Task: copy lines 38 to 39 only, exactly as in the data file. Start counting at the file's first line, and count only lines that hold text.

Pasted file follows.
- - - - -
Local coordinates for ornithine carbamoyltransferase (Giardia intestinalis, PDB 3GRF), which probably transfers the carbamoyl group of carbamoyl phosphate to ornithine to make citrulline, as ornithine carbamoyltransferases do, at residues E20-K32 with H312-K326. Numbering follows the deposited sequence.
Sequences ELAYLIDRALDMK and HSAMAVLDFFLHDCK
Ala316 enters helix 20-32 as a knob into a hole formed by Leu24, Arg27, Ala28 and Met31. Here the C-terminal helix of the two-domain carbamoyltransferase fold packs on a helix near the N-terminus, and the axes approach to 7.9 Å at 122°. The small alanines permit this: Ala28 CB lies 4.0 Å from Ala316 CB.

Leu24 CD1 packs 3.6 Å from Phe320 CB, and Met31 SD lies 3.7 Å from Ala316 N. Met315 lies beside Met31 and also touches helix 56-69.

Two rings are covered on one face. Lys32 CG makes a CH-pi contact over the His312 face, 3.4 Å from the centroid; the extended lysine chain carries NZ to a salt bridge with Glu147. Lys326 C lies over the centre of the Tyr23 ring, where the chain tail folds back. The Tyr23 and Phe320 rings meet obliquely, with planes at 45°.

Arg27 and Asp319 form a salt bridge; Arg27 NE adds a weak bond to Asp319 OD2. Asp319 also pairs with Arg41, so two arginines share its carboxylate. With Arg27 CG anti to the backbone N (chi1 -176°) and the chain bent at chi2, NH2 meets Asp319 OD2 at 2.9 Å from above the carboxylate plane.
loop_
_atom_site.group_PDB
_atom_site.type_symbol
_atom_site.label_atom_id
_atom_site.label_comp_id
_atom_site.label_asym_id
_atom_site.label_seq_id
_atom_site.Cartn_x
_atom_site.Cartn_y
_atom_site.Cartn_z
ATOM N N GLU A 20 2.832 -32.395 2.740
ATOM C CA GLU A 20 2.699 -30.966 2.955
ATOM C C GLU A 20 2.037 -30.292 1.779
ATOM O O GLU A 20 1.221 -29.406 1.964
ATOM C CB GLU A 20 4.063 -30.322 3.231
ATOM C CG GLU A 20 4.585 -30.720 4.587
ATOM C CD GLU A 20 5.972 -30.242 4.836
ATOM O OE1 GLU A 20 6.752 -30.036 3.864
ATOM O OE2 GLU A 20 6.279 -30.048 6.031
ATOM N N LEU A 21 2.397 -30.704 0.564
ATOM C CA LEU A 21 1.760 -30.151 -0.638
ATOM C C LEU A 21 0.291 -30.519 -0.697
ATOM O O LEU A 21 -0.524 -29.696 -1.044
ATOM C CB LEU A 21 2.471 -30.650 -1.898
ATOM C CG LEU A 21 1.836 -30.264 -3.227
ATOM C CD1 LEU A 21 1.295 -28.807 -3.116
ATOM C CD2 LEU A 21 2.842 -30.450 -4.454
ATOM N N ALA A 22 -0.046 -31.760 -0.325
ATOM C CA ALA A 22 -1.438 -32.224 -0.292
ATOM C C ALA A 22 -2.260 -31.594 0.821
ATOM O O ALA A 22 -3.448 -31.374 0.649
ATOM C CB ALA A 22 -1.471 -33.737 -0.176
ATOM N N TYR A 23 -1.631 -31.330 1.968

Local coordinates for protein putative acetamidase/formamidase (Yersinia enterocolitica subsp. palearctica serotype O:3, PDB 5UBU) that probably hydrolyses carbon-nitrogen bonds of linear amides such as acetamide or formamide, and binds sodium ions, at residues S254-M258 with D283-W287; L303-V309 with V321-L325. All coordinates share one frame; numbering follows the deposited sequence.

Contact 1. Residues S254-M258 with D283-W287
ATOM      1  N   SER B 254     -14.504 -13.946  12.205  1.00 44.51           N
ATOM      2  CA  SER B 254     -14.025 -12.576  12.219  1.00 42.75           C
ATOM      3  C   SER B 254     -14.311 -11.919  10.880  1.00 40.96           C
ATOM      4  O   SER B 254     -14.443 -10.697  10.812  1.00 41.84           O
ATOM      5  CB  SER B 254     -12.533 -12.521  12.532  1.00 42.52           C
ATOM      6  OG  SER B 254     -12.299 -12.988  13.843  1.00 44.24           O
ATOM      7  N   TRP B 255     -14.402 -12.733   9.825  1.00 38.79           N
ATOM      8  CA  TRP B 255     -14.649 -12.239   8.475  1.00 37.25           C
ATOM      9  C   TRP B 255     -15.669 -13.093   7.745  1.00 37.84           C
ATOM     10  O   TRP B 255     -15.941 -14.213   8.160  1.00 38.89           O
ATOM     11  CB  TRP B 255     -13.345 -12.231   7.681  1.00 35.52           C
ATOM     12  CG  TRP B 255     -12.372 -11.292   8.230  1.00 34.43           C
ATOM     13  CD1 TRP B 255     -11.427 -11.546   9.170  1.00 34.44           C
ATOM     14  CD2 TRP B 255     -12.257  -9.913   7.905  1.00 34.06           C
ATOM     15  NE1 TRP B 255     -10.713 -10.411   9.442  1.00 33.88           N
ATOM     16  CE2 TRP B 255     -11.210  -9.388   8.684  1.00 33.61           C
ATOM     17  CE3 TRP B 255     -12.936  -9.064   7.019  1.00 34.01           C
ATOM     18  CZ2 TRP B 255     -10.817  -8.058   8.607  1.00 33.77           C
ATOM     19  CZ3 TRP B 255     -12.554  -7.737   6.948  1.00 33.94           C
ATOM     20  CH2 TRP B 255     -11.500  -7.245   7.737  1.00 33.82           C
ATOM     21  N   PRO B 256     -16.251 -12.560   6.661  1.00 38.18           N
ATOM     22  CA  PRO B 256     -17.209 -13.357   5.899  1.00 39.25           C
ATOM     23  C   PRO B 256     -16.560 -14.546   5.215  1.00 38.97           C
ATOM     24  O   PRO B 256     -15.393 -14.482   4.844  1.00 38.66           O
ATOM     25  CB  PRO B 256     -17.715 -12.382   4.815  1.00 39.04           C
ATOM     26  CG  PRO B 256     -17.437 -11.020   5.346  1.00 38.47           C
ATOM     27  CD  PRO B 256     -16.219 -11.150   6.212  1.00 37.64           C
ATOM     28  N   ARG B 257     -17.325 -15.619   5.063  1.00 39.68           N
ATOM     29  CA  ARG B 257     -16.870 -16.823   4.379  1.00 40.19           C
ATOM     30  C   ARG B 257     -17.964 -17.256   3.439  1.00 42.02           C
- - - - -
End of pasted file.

ATOM C CB ALA A 22 -1.471 -33.737 -0.176
ATOM N N TYR A 23 -1.631 -31.330 1.968